The vacation rental industry is expanding and it is becoming more important than ever for property managers to ensure that they are maximising their revenue. With professionalism and regulation on the rise it is increasingly difficult to create points of difference and grow, and pricing strategy is one of the few remaining levers for PMs to impact their bottom line, and one of the greatest challenges.
In October 2018, Transparent published its first annual European Vacation Rental Market Survey. The survey, composed of 27 key questions, was answered by 552 Property Managers across Europe. This data has provided us with key insights into current pricing strategy in the short-term rental market.
PMs were initially asked how often they update their rates. The results show that more than 50% of PMs claim to update their rates at least once a week, however, one-fifth of PMs only update their prices yearly! Although this is fairly positive, there is still room for improvement as 48% of property managers update their rates once a month or even less.
A further investigation into how frequently PM’s update their rates relative to their size showed interesting results. For example, 32% of PMs with 50-99 properties update pricing for their listings only once a year. It is no surprise that there is a direct correlation between the number of properties a PM has and how often they update their prices: larger PMs tend to update their prices more often. However, the results demonstrate that many PMs have little or no active pricing strategy, and are likely leaving money on the table.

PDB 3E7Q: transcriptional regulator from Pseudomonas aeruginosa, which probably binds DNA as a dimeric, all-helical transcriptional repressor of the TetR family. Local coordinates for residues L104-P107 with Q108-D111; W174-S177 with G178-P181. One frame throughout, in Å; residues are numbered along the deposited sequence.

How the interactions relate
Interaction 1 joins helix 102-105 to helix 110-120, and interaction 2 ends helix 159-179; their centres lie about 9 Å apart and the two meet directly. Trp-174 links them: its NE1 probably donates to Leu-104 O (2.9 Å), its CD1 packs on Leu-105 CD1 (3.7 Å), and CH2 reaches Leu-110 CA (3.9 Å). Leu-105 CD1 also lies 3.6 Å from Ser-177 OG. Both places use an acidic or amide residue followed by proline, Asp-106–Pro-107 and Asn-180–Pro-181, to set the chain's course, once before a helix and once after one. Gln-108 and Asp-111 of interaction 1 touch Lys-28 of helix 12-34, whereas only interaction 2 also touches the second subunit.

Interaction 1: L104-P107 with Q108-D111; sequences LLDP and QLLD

What is the problem with not updating your pricing? How ADR changes through time:
This graph shows us that the average rate that a night is sold for can change dramatically as the check-in date draws closer. In other words, the demand and value of the booking is fluctuating through time.
This is largely because as a vacant date approaches, the opportunity to sell it decreases, and so it often makes sense to offer a discounted rate to increase demand and therefore the likelihood of selling. On the other hand, with enough days before arrival and ahead of peak demand, it makes sense to offer a rate in excess of the expected ADR for that given date.
Think about it, if the ADR in your competitive set is $50 higher 3 months prior to check-in, any sale you make at overall ADR is losing you $50/night. Meanwhile, if the average advertised and booked rate 3 days before arrival is $50 lower than ADR, setting rates at ADR will leave your property with a lower perceived value relative to your competitive set and therefore lower demand.
However, an alternative situation may see PMs hold stronger rates close to check-in dates if demand is strong enough, for example if there is a local event and occupancy levels are already satisfactory.
Ultimately, it comes down to the demand for an available night and this will fluctuate through time. Our pricing should be sensitive to demand, and so it is easy to see that the rate we can achieve for a given property on a given date may look different at different points in the booking window. Updating your rates regularly is crucial!
Overall, PMs are faced with an ongoing and challenging question: what is the best pricing strategy for my vacation rental? If prices are too high, they risk low occupancy rates. But too low prices result in PMs losing out on revenue. Understanding what underpins optimised rates and implementing an informed strategy is instrumental in the success and growth of any PM.
How can Transparent help you?
- Are you interested in learning how to strategise and optimise your rates? Work through our online course in short-term rental revenue management and maximise the revenue from your inventory. Join through this link and the first 25 will get free access to the full course, valued at €249.
- Already have the know-how but need the right tools to track your performance and your competitors? Ask us for an online demo here (https://www.seetransparent.com/pms.html) and see how Transparent can help you maximise your revenues today.
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